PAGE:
“An ecosystem is defined as a community of living and nonliving components that interact with one another.”
What exactly is an Ecosystem?
An ecosystem is a structural and functional unit of ecology in which living organisms interact with one another and with their surroundings. An ecosystem, in other words, is a series of interactions between organisms and their surroundings. A.G. Tansley, an English botanist, coined the term “ecosystem” in 1935.
The Ecosystem’s Structure
An ecosystem’s structure is defined by the organization of both biotic and abiotic components. This includes energy distribution in our environment. It also includes the prevailing climatic conditions in that particular environment.
An ecosystem’s structure can be divided into two major components, namely:
Components of an Ecosystem
In an ecosystem, the biotic and abiotic components are inextricably linked. It is an open system in which energy and components can flow freely across the boundaries.
All living components in an ecosystem are referred to as biotic components. Nutrition classifies biotic components as autotrophs, heterotrophs, or saprotrophs (or decomposers).
All autotrophs, such as plants, are producers. They are called autotrophs because they can produce food through photosynthesis. As a result, all organisms higher up the food chain rely on producers for food.
Consumers, also known as heterotrophs, are organisms that rely on other organisms for food. Consumers are further subdivided into primary, secondary, and tertiary consumers.
Because they rely on producers for food, primary consumers are always herbivores.
Primary consumers provide energy to secondary consumers. They can be carnivorous or omnivorous.
Tertiary consumers are organisms that get their food from secondary consumers. Tertiary consumers can be either carnivorous or omnivorous.
Some food chains contain Quaternary consumers. For energy, these organisms prey on tertiary consumers. Furthermore, because they have no natural predators, they are usually at the top of a food chain.
Saprophytes such as fungi and bacteria are decomposers. They feed directly on dead and decaying organic matter.
Decomposers are important for the ecosystem because they recycle nutrients that plants can use.
The non-living components of an ecosystem are known as abiotic components. It consists of air, water, soil, minerals, sunlight, temperature, nutrients, wind, altitude, turbidity, and other factors.
Functions of the Ecosystem
The ecosystem serves the following purposes:
- It regulates critical ecological processes, supports living systems, and provides stability.
- It is also in charge of nutrient cycling between biotic and abiotic components.
- It keeps the ecosystem’s various trophic levels in balance.
- It transports minerals throughout the biosphere.
- Abiotic components aid in the synthesis of organic components that involve energy exchange.
So the functional units of an ecosystem, or functional components that interact in an ecosystem, are as follows:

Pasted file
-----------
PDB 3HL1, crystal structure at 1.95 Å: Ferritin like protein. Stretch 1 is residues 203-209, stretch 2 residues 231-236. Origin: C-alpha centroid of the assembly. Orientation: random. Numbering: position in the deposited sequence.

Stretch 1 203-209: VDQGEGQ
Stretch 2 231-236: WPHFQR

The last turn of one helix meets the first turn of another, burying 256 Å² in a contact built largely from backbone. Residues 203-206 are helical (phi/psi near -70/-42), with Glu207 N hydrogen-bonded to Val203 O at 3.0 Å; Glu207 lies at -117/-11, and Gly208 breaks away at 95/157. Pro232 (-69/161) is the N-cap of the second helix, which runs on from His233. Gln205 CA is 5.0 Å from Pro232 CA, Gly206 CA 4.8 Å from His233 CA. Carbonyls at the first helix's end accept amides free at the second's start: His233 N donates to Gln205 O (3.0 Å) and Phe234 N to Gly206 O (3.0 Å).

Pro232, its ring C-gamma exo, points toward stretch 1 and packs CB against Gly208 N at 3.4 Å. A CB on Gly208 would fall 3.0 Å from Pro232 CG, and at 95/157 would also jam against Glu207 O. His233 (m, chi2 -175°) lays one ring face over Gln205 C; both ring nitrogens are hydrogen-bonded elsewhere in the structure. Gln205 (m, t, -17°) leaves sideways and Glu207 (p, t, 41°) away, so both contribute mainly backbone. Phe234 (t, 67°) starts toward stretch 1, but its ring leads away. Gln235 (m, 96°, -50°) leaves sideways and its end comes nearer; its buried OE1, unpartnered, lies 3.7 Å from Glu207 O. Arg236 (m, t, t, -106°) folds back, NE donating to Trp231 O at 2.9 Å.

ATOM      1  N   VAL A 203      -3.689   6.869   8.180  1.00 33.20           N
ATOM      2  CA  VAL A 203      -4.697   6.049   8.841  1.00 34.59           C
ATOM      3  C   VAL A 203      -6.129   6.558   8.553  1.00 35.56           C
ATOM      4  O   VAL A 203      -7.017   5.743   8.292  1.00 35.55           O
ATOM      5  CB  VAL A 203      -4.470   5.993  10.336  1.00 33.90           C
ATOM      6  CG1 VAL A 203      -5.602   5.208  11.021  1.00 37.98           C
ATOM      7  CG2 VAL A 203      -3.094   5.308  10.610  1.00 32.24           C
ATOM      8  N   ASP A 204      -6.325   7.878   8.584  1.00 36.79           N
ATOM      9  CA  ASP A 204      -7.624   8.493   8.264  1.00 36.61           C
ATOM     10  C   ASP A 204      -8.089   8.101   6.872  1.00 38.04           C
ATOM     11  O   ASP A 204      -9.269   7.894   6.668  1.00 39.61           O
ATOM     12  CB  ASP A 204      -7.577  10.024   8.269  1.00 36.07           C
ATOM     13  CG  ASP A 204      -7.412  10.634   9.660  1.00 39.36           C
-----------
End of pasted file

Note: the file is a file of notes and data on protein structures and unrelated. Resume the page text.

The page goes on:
Productivity is the rate at which biomass is produced.
Energy flow is the sequential process by which energy moves from one trophic level to the next. The sun’s energy flows from producers to consumers, then to decomposers, and finally back to the environment.
Decomposition is the process of breaking down dead organic matter. The topsoil is the primary decomposition site.
Nutrient cycling occurs in an ecosystem when nutrients are consumed and recycled in various forms for use by various organisms.
Types of Ecosystem
An ecosystem can be as small as a desert oasis or as large as an ocean stretching thousands of miles. Ecosystems are classified into two types:
- Terrestrial Ecosystem
- Aquatic Ecosystem
Terrestrial ecosystems are the only ecosystems that exist on land. There are various types of terrestrial ecosystems found in various geological zones. These are their names:
- Forest Ecosystem
- Grassland Ecosystem
- Tundra Ecosystem
- Desert Ecosystem
A forest ecosystem is made up of various plants, particularly trees, animals, and microorganisms that coexist with the abiotic factors of the environment. Forests help to keep the earth’s temperature stable and act as a major carbon sink.
Grass and herbs dominate the vegetation in a grassland ecosystem. Grassland ecosystems include temperate grasslands and tropical or savanna grasslands.
Tundra ecosystems are found in cold climates or where rainfall is scarce and are devoid of trees. For the majority of the year, these are covered in snow. Tundra ecosystems can be found in the Arctic or on mountain peaks.
Deserts can be found all over the world. These are low-lying areas with sparse vegetation. The days there are warm, but the nights are chilly.
Aquatic Ecosystems are ecosystems that exist in bodies of water. These are further classified into two types:
- Marine Ecosystem
- Freshwater Ecosystem
Lakes, ponds, rivers, streams, and wetlands are all part of the freshwater ecosystem. In contrast to the marine ecosystem, these contain no salt.
Seas and oceans are part of the marine ecosystem. In comparison to the freshwater ecosystem, these have a higher salt content and more biodiversity.